BY ROBERT OBIOHA
Chinua Achebe’s new book, There Was a Country: A Personal History of Biafra, has really brought to the fore those issues some actors on the 30-month gruesome Nigerian/Biafran war would not want to hear. Achebe’s book has revealed, among other things, the genocide visited on Biafrans by the Nigerian establishment.
What Achebe said is not novel to the Igbos who witnessed the war and those that have read books on the war. The war has generated and is still generating many scholarly articles. What Achebe said can only sound foreign and unreal to those who have made up their mind outrightly to disbelieve his personal account of the war.
The book, no doubt, generated heat and is still generating heat in some circles. While some opinion leaders from the victorious Nigerian side and the vanquished Biafran side have called for a truce on the matter, some others like former President Olusegun Obasanjo has advised that Igbos should forget about that ugly chapter in our history.
Others have urged the Igbos to forgive and forget grieving about the war and forge ahead. Their suggestions are welcome but let me also remind the like of Obasanjo why the war has become a recurring theme in our national discourse.
While it is true that the Igbos have forgiven those that offended them during the war, it is also true that no Igbo will forget about the war. To forgive is one thing, to forget is entirely a different thing altogether. Forgiveness does not amount to forgetting. That one writes a book on the war does not mean that he has not forgiven his enemies. War is a good subject for history, anthropology, political science and literature.
The two World Wars generated lots of literary and non-literary works and still doing so. The American civil war is still a subject of discussion, likewise the Spanish wars and Kenya’s Mau Mau struggle.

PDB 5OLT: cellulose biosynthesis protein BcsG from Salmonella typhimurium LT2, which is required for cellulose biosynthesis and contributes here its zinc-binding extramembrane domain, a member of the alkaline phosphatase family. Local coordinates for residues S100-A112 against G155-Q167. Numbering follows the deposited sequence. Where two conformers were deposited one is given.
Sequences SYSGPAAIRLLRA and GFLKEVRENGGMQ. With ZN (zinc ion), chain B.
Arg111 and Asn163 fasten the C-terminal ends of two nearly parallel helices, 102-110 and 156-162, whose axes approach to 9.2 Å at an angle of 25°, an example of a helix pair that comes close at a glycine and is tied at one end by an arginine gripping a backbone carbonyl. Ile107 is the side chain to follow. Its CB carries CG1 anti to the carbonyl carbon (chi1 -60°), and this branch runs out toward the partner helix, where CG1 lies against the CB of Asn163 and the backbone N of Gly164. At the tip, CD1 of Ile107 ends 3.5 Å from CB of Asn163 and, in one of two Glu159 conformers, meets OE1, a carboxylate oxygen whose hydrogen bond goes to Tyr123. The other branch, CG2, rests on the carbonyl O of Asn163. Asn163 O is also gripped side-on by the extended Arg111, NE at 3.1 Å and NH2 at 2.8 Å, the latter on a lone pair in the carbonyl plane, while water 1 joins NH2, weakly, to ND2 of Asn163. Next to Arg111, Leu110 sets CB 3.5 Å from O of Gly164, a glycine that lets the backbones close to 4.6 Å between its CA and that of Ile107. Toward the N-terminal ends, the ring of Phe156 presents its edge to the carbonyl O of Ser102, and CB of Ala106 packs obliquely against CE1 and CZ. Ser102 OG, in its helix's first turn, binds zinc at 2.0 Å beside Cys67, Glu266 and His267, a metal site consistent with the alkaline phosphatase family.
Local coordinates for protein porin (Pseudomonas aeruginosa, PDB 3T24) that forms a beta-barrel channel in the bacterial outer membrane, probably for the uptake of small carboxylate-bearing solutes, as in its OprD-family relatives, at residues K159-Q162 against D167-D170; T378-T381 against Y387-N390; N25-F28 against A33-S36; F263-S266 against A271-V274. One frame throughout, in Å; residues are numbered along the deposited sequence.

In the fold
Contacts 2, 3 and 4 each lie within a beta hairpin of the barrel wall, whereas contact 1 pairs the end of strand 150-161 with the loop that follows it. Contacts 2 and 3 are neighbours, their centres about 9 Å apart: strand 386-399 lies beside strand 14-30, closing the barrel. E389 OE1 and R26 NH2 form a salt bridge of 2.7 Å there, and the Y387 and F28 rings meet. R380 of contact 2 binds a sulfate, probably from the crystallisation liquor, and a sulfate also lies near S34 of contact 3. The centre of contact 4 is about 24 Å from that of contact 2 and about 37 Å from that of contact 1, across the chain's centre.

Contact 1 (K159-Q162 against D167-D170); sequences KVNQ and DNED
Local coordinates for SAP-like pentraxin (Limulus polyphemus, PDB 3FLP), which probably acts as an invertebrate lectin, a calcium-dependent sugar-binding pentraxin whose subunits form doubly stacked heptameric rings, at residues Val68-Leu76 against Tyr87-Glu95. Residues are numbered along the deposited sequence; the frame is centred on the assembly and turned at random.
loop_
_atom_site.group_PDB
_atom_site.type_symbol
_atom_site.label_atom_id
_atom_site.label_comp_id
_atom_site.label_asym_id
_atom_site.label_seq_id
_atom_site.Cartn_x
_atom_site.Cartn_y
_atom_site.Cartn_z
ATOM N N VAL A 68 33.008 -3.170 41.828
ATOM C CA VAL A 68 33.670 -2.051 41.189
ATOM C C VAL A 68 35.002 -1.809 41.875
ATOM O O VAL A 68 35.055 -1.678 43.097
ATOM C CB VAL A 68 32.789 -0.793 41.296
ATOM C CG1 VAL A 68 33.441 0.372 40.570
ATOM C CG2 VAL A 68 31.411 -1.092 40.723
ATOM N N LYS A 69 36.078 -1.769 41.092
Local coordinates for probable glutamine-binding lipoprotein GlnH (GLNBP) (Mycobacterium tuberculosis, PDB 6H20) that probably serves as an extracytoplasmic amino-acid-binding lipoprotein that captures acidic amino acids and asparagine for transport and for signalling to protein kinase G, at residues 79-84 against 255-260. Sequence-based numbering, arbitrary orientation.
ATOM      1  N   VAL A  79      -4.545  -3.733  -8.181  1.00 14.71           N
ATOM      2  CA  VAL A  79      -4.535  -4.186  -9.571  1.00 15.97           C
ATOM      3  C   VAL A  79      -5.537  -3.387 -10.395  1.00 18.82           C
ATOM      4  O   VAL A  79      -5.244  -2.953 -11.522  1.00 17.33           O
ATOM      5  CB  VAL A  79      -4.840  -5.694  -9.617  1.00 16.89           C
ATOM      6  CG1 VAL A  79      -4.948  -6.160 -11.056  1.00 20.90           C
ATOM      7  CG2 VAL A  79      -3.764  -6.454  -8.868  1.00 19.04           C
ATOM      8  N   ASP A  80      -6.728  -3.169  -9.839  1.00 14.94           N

The apartheid policy in South Africa has produced so many books. In the same vein, the civil wars in Liberia, Sierra Leone, Rwanda and other wars of independence have informed lots of books.
These wars are still being discussed. If people can still be talking of the Jewish holocaust that happened very long ago, I do not see any reason somebody will be asking the Igbos to stop talking about the Biafran war in which they were unjustifiably treated by their fellow country men.
How can the Igbos and other aggrieved Easterners forget about Biafra when on a daily basis, the Nigerian establishment keep bringing out policies that make us remember our vanquished status? If you take a look at past Nigerian leaders, the only Igbo in that list would be the late Maj-Gen JTU Aguiyi-Ironsi. Dr. Nnamdi Azikiwe was only a ceremonial president.
Ironsi’s regime lasted for only six months. When I see the pictures of past Nigerian leaders, I ask myself: Are Igbos part of this country? We fought a civil war from 1967-1970. Since 1970 till now, how come an Igbo man is not yet the president of the country his tribesmen helped to found in 1960?
This is one question I want Obasanjo and all those asking the Igbos to forget the war to answer. Why is it that no Igbo have been allowed to head commanding heights in the nation’s economy and establishments? Why has an Igbo not headed the Customs beyond the six months of Bernard Shaw Nwadialo? How many Igbos have headed the Prisons? Is that how it should be? I don’t want to talk about the Police and Immigration in this article because their Igbo heads have been mere tokenisms. What of the Petroleum Ministry? Has an Igbo headed it as a minister?
The answer is in the negative. This is happening despite the fact that two Igbo states, Imo and Abia are among oil-bearing states. Now Anambra State has joined the enviable oil-producing league. Has Igbo headed the Nigerian National Petroleum Corporation (NNPC)? No is the answer.